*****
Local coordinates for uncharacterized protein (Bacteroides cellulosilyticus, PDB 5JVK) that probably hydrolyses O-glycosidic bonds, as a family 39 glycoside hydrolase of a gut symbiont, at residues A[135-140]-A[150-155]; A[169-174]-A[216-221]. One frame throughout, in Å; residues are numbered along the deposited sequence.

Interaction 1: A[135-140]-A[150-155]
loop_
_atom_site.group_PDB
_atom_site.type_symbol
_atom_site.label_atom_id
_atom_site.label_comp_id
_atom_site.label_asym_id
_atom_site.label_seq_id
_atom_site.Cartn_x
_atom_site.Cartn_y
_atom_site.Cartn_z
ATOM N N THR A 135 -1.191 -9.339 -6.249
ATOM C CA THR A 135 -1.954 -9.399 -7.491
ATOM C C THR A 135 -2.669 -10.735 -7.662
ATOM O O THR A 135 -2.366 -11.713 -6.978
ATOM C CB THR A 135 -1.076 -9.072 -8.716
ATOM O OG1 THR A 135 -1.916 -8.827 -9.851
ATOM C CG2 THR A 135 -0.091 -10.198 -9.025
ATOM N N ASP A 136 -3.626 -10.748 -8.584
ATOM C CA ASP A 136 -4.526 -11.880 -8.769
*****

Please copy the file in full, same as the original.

Local coordinates for uncharacterized protein (Bacteroides cellulosilyticus, PDB 5JVK) that probably hydrolyses O-glycosidic bonds, as a family 39 glycoside hydrolase of a gut symbiont, at residues A[135-140]-A[150-155]; A[169-174]-A[216-221]. One frame throughout, in Å; residues are numbered along the deposited sequence.

Interaction 1: A[135-140]-A[150-155]
loop_
_atom_site.group_PDB
_atom_site.type_symbol
_atom_site.label_atom_id
_atom_site.label_comp_id
_atom_site.label_asym_id
_atom_site.label_seq_id
_atom_site.Cartn_x
_atom_site.Cartn_y
_atom_site.Cartn_z
ATOM N N THR A 135 -1.191 -9.339 -6.249
ATOM C CA THR A 135 -1.954 -9.399 -7.491
ATOM C C THR A 135 -2.669 -10.735 -7.662
ATOM O O THR A 135 -2.366 -11.713 -6.978
ATOM C CB THR A 135 -1.076 -9.072 -8.716
ATOM O OG1 THR A 135 -1.916 -8.827 -9.851
ATOM C CG2 THR A 135 -0.091 -10.198 -9.025
ATOM N N ASP A 136 -3.626 -10.748 -8.584
ATOM C CA ASP A 136 -4.526 -11.880 -8.769